Alex (yakshaver) wrote,

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A couple hours ago I had the biggest adrenaline rush since I found myself on the floor unable to stand and crawled across the floor to call 911 four years ago.

Nowhere near that big an adrenaline rush. But still, the biggest since.

Maybe I need more fear in my life.

Or maybe not.

What happened was, I was putting something in the (already hot) oven, and I accidentally brought two fingers of my left hand into contact with the heating element. I jerked away as soon as I felt it. My first conscious thought, while I was still in the process of getting my hand and eyes lined up so I could look at the damage, was to wonder if the residual slight loss of feeling in my left hand from my stroke would mean I hadn't felt the pain quickly enough, and would have a bad burn.

Then I saw that the burns weren't the expected red of a normal first degree burn but rather the dark charred brown of a steak.

That, I suppose, must be when the adrenaline cut in.

I happen to have found out at a fairly young age that I'm good in emergencies; that I can force myself to assess the situation and act rationally while the voice in the back of my head is screaming oh my god we're all going to die!.

And really, this was clearly not life-threatening. So the adrenaline was seriously uncalled-for. But there it was.

So while my heart's starting to race and my breathing's getting rapid, I carefully close the oven door with my other hand, walk over to the sink and (since I had only a minute earlier been running hot water), run cold water until it felt cold to my other hand, then put my hand under the faucet for a good two minutes. Which gave me time to think.

Right. My first-aid training was 30 years ago. Keep meaning to update that. I don't remember anything about burns looking like seared meat. Though you'd kind of think that's an expected possibility. $100 ER copay, so don't want to do that if it's minor. Going to want to keep this in cold water for a while. (At least I remember that from my first-aid training.) So googling's going to be slow. Right; I'll call Alyse; if whe's free, she can google for me. Or if Dave's around, he'll probably just know what to do. Oh shit, I left my phone upstairs.

Fill a bowl with water. Stick my hand in it. start to walk across the kitchen. Turn back, and pour enough water out of the bowl that I have some hope of getting up the stairs without spilling it. Turn hand over at odd angle to keep burns immersed, and head up the stairs. Spill only a little water.

Call Alyse; she confers with Dave and relays. Take hand out of water and actually look at burns. Realize that (1) where the burns are, I used to have hair on the backs of my knuckles, (2) the thing I smelled as I was jerking my hand away from the oven was burning hair, (3) one of the burns is in two parts, with a pink area that is quite clearly a normal mild first degree burn right next to the brown area, and (4) that those two parts, judging by my unburned fingers, would appear to be an area that didn't used to have hair (now pink), and one that did used to have hair (now brown), (5) that the burns are not at all deep — looking at my fingers in profile, it's clearly less than 1 mm.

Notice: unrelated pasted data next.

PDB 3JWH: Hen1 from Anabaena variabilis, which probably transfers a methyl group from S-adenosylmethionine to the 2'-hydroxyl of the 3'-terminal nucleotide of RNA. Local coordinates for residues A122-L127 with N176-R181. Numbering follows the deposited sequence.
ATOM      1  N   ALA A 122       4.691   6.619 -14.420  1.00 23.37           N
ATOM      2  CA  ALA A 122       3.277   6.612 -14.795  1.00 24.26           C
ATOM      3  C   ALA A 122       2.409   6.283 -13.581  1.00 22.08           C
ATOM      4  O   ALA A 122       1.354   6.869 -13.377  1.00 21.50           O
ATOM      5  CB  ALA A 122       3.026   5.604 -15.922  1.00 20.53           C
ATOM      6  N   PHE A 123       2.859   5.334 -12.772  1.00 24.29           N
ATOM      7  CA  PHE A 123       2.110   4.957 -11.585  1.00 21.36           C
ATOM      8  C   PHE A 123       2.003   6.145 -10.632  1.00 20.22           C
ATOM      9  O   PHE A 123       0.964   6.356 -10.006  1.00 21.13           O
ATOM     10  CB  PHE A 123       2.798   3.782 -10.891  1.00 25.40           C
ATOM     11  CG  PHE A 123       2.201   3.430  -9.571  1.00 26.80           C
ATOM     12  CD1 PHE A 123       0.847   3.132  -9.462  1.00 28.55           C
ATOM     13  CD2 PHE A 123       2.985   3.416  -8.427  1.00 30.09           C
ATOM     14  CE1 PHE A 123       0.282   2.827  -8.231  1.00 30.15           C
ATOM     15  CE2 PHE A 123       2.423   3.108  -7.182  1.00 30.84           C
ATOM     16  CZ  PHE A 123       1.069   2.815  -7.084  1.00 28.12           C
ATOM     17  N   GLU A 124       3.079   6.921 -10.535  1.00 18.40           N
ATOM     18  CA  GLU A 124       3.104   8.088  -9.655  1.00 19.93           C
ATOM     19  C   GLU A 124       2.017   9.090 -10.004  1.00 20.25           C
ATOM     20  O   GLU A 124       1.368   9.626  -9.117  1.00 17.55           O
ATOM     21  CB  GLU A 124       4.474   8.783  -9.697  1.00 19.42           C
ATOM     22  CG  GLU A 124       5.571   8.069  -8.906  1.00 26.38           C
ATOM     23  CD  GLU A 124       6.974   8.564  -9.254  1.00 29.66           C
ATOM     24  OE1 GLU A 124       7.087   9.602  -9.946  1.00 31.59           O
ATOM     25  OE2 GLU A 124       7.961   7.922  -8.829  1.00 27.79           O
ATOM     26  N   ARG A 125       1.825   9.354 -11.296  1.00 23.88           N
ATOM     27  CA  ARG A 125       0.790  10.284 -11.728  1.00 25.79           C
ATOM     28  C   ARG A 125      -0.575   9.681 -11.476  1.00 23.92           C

So probably the brown is hair-ash, adhered to mild first-degree burned skin. End phone call having decided for the moment against trying to wash it off, and in favor of applying neosporin.

Having applied the neosporin, and therefore no longer having one hand in a bowl of water and thus being able to type again, I decide to seek further advice, and ask on zephyr. (Zephyr is MIT's internal group instant messaging system. Twenty years old, and still better for group discussions than any other IM system I've ever seen.)

Instance: drzephyr Time: Tue Sep 15 19:06:25 2009 Host: MULTICS.MIT.EDU
From:  [me]

~10 min ago I accidentally brought two fingers of my left hand into
contact with the heating element in an electric oven.  I jerked
away as soon as I felt it.  The burns cover 0.5 to 1.0 cm^2 on 
the backs of the first (counting from the hand to the tip) joint
of my middle and ring fingers.  

What's weird is that the burns are brown  I believe this is
because the hair that had been growing on my knuckles is now
char embedded in the burned tissue.  Aside from that, they
seem to be quite minor burns.  I rinsed the burns under cold
running water for ~2 min, soaked them in a bowl of cold water
for ~10 more, then applied neowporin and started typing this.

If it weren't for the char, I'd stop there.  I'm wondering
if I should be tying to wash it away (since it didn't rinse
off, this would presumably be a matter of soap, water, and a
wash cloth or soft brush)?  Should I worry about it as an
infection hazard?

And this is the amazing thing about zephyr: less than 3 minutes later, someone replies:

my father (a retired surgeon) suggests leaving the char alone until it
separates by itself, which it will eventually do

At that point, I was intellectually satisfied. The adrenaline effects lingered for a while though.

The discussion continued for about ten more minutes. Someone else pointed out that a hot oven burner is not likely to be a source of germs; a third person chimed in that "very few pathogens" are likely to survive at those temperatures. Even though I was already intellectually satisfied, and had a course of action that I was intellectually confident was correct, I found myself feeling more assured — heart rate slowng, breathing deepening — with each of a half-dozen or so little facts. It was kind of strange to watch.

Tags: health, stories
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